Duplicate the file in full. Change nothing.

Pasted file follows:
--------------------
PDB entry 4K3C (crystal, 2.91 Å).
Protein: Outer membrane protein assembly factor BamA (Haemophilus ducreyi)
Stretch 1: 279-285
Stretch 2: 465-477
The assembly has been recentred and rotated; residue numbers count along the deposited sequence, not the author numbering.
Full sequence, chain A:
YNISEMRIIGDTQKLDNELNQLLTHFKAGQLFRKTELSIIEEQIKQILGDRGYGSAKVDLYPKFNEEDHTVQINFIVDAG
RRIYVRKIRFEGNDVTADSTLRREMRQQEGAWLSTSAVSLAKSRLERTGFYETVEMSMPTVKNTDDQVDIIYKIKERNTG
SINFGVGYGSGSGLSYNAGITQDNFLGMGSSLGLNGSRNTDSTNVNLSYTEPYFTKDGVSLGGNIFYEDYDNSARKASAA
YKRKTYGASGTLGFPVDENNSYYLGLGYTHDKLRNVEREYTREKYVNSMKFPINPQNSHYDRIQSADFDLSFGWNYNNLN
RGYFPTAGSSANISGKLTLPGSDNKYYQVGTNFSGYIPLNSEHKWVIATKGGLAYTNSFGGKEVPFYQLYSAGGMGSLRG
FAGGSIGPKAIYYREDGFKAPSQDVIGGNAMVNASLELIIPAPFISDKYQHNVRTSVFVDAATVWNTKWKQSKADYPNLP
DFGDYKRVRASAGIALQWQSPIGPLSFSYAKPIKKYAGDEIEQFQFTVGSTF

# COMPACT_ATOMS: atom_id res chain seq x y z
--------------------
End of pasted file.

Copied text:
PDB entry 4K3C (crystal, 2.91 Å).
Protein: Outer membrane protein assembly factor BamA (Haemophilus ducreyi)
Stretch 1: 279-285
Stretch 2: 465-477
The assembly has been recentred and rotated; residue numbers count along the deposited sequence, not the author numbering.
Full sequence, chain A:
YNISEMRIIGDTQKLDNELNQLLTHFKAGQLFRKTELSIIEEQIKQILGDRGYGSAKVDLYPKFNEEDHTVQINFIVDAG
RRIYVRKIRFEGNDVTADSTLRREMRQQEGAWLSTSAVSLAKSRLERTGFYETVEMSMPTVKNTDDQVDIIYKIKERNTG
SINFGVGYGSGSGLSYNAGITQDNFLGMGSSLGLNGSRNTDSTNVNLSYTEPYFTKDGVSLGGNIFYEDYDNSARKASAA
YKRKTYGASGTLGFPVDENNSYYLGLGYTHDKLRNVEREYTREKYVNSMKFPINPQNSHYDRIQSADFDLSFGWNYNNLN
RGYFPTAGSSANISGKLTLPGSDNKYYQVGTNFSGYIPLNSEHKWVIATKGGLAYTNSFGGKEVPFYQLYSAGGMGSLRG
FAGGSIGPKAIYYREDGFKAPSQDVIGGNAMVNASLELIIPAPFISDKYQHNVRTSVFVDAATVWNTKWKQSKADYPNLP
DFGDYKRVRASAGIALQWQSPIGPLSFSYAKPIKKYAGDEIEQFQFTVGSTF

# COMPACT_ATOMS: atom_id res chain seq x y z